Test Mobile Apps Using Web Traffic Interception and Mocking

How to write reusable scripts using Python and mitmproxy to test Android/iOS applications.

Test Mobile Apps Using Web Traffic Interception and Mocking

By Suman Das

As a software engineer, it is very common to encounter use cases where one needs to intercept and modify web traffic and test out certain scenarios. Common scenarios for such use cases would be to test out a feature where the backend code hasn’t been written yet or is unavailable, changing the request or response to see how the app or the web services are responding etc. In such cases, testing the feature by mocking the backend or intercepting and changing web traffic is the best way to go forward.

mitmproxy is one very handy tool for this purpose. It is a free and open source interactive HTTP proxy. The tool has three modes:

  1. mitmproxy is the Command Line mode where we get network traffic on our shell/terminal/command prompt.
  2. mitmweb provides an interactive Web UI to monitor network traffic
  3. mitmdump is similar to tcpdump and gives one the ability to programatically change the network.

My reason for going ahead with mitmproxy to solve such scenarios was the fact that it provides a Scripting API.

As per the official documentation:

The scripting API offers full control over mitmproxy and makes it possible to automatically modify messages, redirect traffic, visualize messages, or implement custom commands.

Using Python along with this powerful API, it is very convenient to write utility scripts and run them using mitmdump mode to intercept web traffic, mock backend behaviour and reuse the scripts every time as per requirement. Before we can see how we can achieve this, here is a very helpful article on how to set up mitmproxy and basic usage by Gaurav Sharma.

Understanding the Python script

Before writing the script, it is always a good practice to understand the components of the script. Let’s take the simple example of the following:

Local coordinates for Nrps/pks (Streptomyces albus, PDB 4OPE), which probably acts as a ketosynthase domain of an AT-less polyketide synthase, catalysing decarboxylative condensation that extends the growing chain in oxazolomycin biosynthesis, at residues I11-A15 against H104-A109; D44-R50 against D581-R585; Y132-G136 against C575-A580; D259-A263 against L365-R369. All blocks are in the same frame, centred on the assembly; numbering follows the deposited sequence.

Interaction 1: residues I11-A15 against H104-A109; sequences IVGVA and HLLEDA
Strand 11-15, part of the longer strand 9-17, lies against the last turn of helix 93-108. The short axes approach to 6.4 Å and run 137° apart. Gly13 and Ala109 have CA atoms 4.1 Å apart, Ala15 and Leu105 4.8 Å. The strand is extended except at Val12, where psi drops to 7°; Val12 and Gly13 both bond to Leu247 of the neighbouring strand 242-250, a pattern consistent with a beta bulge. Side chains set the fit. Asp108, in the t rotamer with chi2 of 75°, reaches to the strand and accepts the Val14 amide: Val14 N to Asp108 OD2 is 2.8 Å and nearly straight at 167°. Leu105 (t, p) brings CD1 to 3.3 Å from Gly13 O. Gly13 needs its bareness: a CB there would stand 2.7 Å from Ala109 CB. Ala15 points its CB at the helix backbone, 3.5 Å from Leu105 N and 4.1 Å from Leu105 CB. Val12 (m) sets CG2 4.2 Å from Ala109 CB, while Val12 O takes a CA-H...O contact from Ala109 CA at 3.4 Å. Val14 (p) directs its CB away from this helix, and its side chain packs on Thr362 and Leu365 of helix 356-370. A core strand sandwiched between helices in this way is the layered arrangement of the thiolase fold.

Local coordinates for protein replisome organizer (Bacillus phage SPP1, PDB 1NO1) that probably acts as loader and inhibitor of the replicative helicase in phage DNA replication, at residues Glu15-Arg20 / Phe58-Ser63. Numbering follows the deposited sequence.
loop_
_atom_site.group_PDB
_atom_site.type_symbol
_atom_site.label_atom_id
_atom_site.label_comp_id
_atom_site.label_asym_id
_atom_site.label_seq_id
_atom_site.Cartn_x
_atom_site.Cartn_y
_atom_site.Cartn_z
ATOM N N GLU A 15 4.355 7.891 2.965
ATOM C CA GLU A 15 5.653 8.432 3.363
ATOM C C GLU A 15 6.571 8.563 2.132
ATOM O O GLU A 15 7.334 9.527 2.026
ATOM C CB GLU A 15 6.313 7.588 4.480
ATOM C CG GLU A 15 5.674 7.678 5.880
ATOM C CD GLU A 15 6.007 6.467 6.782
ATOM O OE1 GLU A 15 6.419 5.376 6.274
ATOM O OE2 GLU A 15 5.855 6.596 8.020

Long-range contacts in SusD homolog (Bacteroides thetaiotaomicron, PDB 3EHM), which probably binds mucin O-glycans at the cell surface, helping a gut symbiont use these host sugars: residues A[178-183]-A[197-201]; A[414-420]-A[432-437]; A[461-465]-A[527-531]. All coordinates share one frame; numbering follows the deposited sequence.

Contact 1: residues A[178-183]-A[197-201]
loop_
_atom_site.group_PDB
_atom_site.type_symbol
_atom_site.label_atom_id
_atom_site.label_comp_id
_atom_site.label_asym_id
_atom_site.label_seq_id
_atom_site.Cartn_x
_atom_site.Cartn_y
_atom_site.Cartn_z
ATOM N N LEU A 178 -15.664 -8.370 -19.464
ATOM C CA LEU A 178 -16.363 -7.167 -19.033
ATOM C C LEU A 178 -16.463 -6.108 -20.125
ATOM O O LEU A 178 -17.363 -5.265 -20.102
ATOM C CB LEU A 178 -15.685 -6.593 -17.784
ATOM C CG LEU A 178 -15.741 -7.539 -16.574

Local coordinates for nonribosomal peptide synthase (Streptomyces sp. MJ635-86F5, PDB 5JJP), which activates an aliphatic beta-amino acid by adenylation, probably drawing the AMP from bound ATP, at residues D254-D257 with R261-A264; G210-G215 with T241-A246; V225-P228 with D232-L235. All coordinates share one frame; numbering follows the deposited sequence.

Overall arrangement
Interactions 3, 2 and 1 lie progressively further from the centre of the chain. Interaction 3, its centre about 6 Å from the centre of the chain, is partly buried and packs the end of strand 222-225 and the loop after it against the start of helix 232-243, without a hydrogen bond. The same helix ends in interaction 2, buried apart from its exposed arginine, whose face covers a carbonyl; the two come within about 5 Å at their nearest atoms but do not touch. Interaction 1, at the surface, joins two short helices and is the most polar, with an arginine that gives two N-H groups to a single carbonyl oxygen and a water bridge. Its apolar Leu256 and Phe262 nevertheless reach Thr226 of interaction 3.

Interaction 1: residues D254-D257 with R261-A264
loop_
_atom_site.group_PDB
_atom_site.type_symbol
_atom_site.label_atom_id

from mitmproxy import http
def request(flow: http.HTTPFlow) -> None:
if flow.request.pretty_url == "http://example.com/path":
        flow.response = http.HTTPResponse.make(
            b"Hello World",
            {"Content-Type": "text/html"}

This is one of the example scripts on the official mitmproxy GitHub Repository. The basic purpose of this script is to listen for a particular endpoint and send a modified response with a different status code, header and body via the proxy. Simple enough? Well that is how simple it actually is. Lets go a little deeper to see how this happens.

The script works on the basis of an event-based mechanism. Notice the method signature:

def request(flow: http.HTTPFlow) -> None:

This is a nothing but an event. As the name suggests, this event waits for an incoming request. If we look at the argument of this method it is an object named flow which is of the http.HTTPFlow class. Basically, this object contains the entire network details of a particular HTTP record and the script manipulates this particular object to alter network details on the fly. That is what the block of code inside the method does.

if flow.request.pretty_url == "http://example.com/path":

As mentioned before, this flow object contains all details of the HTTP record. Here we compare the URL of this record with a required value:

flow.response = http.HTTPResponse.make(200,b"Hello World",{"Content-Type": "text/html"})

This piece of code alters the response to be sent in the flow object.

So once this script is played out, it will look for the HTTP record with URL http://example.com/path, halt the flow there, change the response, and send it to the client.

Writing your own mocking script in Python

Assuming you have installed mitmproxy on your machine and understood the mechanism of the script, it is time we write our own reusable code to see how we can leverage this powerful API.

We now need an app to intercept the network. I will be using the Recipe Book Android app for this.